Just joking around: this week on The Green Room

Mar 31, 2016

One of the better April Fool’s Day pranks in recent memory happened right here in Michigan just a couple years ago. A group of seven students at Aquinas College in Grand Rapids decided to prank their economics professor. Turns out, the professor had a policy about cell phones in the classroom— if your phone rang during class, you had to answer the call on speaker phone in front of everybody.

Taylor Nefcy was a theater major at Aquinas, and she came up with the idea of using that rule to her advantage in creating a prank. 

In a spur of the moment decision, she has a friend call her and pose as someone from a local pregnancy resource center. He tells her she has a positive pregnancy test result.

The professor feels badly. That’s when she reveals that it's an April Fool’s prank. 

“We really didn’t plan anything. So that’s why it’s still kind of a surprise for us that it worked out,” Nefcy says. “We were able to take those improv instincts, those theater instincts and just go with the flow.”

They posted video of the prank online, and it blew up. Recently, the video passed 50 millions views on YouTube.

In thinking about April Fool’s Day— a day of pranks and jokes which is now engrained in American culture— we started wondering how the tradition began.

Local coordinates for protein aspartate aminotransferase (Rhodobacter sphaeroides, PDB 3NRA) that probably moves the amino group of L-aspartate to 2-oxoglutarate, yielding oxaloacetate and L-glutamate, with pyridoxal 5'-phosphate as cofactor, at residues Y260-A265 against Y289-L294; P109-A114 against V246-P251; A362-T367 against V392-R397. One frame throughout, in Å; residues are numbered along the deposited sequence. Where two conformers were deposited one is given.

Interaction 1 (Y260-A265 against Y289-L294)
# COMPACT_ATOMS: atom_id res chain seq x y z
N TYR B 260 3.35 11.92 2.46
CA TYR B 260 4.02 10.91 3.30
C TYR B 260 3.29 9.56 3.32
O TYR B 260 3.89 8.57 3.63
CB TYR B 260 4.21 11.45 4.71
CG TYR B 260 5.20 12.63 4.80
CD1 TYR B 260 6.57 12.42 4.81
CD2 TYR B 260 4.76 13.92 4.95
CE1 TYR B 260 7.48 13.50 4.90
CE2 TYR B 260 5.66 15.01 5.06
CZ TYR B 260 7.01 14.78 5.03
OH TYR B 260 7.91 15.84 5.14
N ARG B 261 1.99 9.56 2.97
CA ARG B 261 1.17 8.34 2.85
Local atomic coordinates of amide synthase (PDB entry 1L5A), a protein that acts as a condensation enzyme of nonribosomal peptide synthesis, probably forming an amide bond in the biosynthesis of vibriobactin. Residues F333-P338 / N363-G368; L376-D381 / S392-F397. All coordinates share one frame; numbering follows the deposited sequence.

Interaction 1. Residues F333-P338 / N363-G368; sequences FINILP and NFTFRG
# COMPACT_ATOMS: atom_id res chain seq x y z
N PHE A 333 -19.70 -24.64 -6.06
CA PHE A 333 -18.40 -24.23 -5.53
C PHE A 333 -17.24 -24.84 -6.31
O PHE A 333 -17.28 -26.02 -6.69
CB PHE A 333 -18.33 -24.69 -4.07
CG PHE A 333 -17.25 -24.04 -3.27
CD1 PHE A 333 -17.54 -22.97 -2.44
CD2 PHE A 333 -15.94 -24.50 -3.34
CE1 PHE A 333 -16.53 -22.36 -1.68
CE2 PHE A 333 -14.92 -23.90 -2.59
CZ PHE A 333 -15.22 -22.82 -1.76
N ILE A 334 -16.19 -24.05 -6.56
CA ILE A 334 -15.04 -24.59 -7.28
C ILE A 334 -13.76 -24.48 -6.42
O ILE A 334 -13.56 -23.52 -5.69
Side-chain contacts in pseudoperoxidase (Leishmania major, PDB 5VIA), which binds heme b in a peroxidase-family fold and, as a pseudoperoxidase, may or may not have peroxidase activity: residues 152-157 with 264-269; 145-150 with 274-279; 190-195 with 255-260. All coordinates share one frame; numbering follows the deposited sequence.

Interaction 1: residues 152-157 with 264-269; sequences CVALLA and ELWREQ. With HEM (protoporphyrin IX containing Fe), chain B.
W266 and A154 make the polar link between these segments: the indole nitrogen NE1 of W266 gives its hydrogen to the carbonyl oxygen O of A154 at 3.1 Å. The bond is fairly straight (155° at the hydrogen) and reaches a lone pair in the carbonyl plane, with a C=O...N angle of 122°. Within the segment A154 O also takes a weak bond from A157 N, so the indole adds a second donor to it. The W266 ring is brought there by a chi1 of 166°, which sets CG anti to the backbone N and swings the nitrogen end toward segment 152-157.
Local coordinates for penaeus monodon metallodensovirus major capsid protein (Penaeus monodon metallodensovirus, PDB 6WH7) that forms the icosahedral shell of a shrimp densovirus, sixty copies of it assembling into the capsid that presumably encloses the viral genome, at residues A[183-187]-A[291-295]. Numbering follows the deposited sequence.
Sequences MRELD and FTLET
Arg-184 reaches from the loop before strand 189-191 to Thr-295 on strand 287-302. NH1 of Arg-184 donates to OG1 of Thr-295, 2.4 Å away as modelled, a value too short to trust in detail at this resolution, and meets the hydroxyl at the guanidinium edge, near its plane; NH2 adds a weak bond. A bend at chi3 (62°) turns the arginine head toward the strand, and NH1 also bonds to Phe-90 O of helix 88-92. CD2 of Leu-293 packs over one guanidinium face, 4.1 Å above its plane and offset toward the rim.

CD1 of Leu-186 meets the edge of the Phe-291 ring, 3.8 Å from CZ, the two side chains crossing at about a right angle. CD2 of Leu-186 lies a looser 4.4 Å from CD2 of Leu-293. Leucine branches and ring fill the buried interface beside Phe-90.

Alex Boese is the curator of The Museum of Hoaxes in San Diego. He says April Fool’s Day originated in the Netherlands around 1500 with a festival called Fool’s Errand Day.

“For various reasons, the festival quickly spread throughout all of Europe and became the April Fool’s Day that we know it as today,” he says.

Boese says one of the fascinating things about April Fool’s Day is the fact that it even exists today. Many early festivals from the middle ages are no longer observed in modern times.

“April Fool’s Day has appealed very much to particular groups in society at different times, and they’re responsible for kind of keeping it going,” says Boese. 

Boese says a lot of people find the day obnoxious. But because small groups of people have continued to embrace it, the tradition endures.

“Back in the 19th century, it was really young children— small boys in particular— who embraced the day with a passion,” he says. “Then in the 20th century, it became reporters who kind of picked up the tradition."

Today, he says the April Fool's Day tradition continues on the web and in advertising.